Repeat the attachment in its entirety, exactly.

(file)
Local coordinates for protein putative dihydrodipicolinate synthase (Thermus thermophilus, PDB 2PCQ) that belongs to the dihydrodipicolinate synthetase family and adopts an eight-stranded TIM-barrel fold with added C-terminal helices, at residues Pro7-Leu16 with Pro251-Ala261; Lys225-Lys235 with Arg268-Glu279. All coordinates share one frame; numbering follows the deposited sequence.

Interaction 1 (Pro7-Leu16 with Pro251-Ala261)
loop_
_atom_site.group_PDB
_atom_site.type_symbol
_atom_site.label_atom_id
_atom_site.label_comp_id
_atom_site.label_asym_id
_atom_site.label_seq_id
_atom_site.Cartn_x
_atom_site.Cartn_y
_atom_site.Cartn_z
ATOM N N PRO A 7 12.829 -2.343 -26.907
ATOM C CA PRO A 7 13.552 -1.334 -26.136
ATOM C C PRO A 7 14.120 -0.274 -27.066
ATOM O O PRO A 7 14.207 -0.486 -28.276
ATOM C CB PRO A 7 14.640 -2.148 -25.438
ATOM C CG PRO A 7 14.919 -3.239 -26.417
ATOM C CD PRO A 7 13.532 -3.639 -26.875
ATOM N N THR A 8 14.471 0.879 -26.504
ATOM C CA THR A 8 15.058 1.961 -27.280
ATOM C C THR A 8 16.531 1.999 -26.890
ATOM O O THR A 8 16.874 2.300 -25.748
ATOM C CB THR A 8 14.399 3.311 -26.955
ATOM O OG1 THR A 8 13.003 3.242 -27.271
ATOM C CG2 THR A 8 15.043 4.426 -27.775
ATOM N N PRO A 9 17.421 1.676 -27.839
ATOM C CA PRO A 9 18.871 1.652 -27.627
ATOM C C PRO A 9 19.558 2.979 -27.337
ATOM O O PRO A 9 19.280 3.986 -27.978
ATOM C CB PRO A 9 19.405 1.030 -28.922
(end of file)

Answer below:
Local coordinates for protein putative dihydrodipicolinate synthase (Thermus thermophilus, PDB 2PCQ) that belongs to the dihydrodipicolinate synthetase family and adopts an eight-stranded TIM-barrel fold with added C-terminal helices, at residues Pro7-Leu16 with Pro251-Ala261; Lys225-Lys235 with Arg268-Glu279. All coordinates share one frame; numbering follows the deposited sequence.

Interaction 1 (Pro7-Leu16 with Pro251-Ala261)
loop_
_atom_site.group_PDB
_atom_site.type_symbol
_atom_site.label_atom_id
_atom_site.label_comp_id
_atom_site.label_asym_id
_atom_site.label_seq_id
_atom_site.Cartn_x
_atom_site.Cartn_y
_atom_site.Cartn_z
ATOM N N PRO A 7 12.829 -2.343 -26.907
ATOM C CA PRO A 7 13.552 -1.334 -26.136
ATOM C C PRO A 7 14.120 -0.274 -27.066
ATOM O O PRO A 7 14.207 -0.486 -28.276
ATOM C CB PRO A 7 14.640 -2.148 -25.438
ATOM C CG PRO A 7 14.919 -3.239 -26.417
ATOM C CD PRO A 7 13.532 -3.639 -26.875
ATOM N N THR A 8 14.471 0.879 -26.504
ATOM C CA THR A 8 15.058 1.961 -27.280
ATOM C C THR A 8 16.531 1.999 -26.890
ATOM O O THR A 8 16.874 2.300 -25.748
ATOM C CB THR A 8 14.399 3.311 -26.955
ATOM O OG1 THR A 8 13.003 3.242 -27.271
ATOM C CG2 THR A 8 15.043 4.426 -27.775
ATOM N N PRO A 9 17.421 1.676 -27.839
ATOM C CA PRO A 9 18.871 1.652 -27.627
ATOM C C PRO A 9 19.558 2.979 -27.337
ATOM O O PRO A 9 19.280 3.986 -27.978
ATOM C CB PRO A 9 19.405 1.030 -28.922